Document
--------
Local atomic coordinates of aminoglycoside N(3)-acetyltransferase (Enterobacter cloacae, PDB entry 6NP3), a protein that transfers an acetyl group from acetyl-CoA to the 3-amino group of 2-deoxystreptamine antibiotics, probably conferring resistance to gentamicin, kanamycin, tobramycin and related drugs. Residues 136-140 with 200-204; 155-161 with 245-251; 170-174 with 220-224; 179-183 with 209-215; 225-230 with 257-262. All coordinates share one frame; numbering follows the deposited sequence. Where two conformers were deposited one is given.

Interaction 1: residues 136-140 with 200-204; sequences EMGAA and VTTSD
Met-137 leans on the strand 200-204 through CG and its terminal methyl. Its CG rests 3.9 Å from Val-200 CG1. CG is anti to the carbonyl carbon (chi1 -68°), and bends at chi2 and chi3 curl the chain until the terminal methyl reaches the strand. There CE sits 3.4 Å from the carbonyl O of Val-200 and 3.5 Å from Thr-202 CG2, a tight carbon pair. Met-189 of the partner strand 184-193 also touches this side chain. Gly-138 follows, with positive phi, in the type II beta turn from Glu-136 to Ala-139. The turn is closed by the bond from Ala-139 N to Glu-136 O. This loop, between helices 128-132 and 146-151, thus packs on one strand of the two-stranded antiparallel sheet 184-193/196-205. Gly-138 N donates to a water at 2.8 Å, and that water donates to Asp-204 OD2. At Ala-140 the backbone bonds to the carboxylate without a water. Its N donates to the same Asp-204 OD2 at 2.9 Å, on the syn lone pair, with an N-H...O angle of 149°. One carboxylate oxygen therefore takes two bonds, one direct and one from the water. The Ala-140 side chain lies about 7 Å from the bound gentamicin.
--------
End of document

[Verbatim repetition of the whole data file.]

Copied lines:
Local atomic coordinates of aminoglycoside N(3)-acetyltransferase (Enterobacter cloacae, PDB entry 6NP3), a protein that transfers an acetyl group from acetyl-CoA to the 3-amino group of 2-deoxystreptamine antibiotics, probably conferring resistance to gentamicin, kanamycin, tobramycin and related drugs. Residues 136-140 with 200-204; 155-161 with 245-251; 170-174 with 220-224; 179-183 with 209-215; 225-230 with 257-262. All coordinates share one frame; numbering follows the deposited sequence. Where two conformers were deposited one is given.

Interaction 1: residues 136-140 with 200-204; sequences EMGAA and VTTSD
Met-137 leans on the strand 200-204 through CG and its terminal methyl. Its CG rests 3.9 Å from Val-200 CG1. CG is anti to the carbonyl carbon (chi1 -68°), and bends at chi2 and chi3 curl the chain until the terminal methyl reaches the strand. There CE sits 3.4 Å from the carbonyl O of Val-200 and 3.5 Å from Thr-202 CG2, a tight carbon pair. Met-189 of the partner strand 184-193 also touches this side chain. Gly-138 follows, with positive phi, in the type II beta turn from Glu-136 to Ala-139. The turn is closed by the bond from Ala-139 N to Glu-136 O. This loop, between helices 128-132 and 146-151, thus packs on one strand of the two-stranded antiparallel sheet 184-193/196-205. Gly-138 N donates to a water at 2.8 Å, and that water donates to Asp-204 OD2. At Ala-140 the backbone bonds to the carboxylate without a water. Its N donates to the same Asp-204 OD2 at 2.9 Å, on the syn lone pair, with an N-H...O angle of 149°. One carboxylate oxygen therefore takes two bonds, one direct and one from the water. The Ala-140 side chain lies about 7 Å from the bound gentamicin.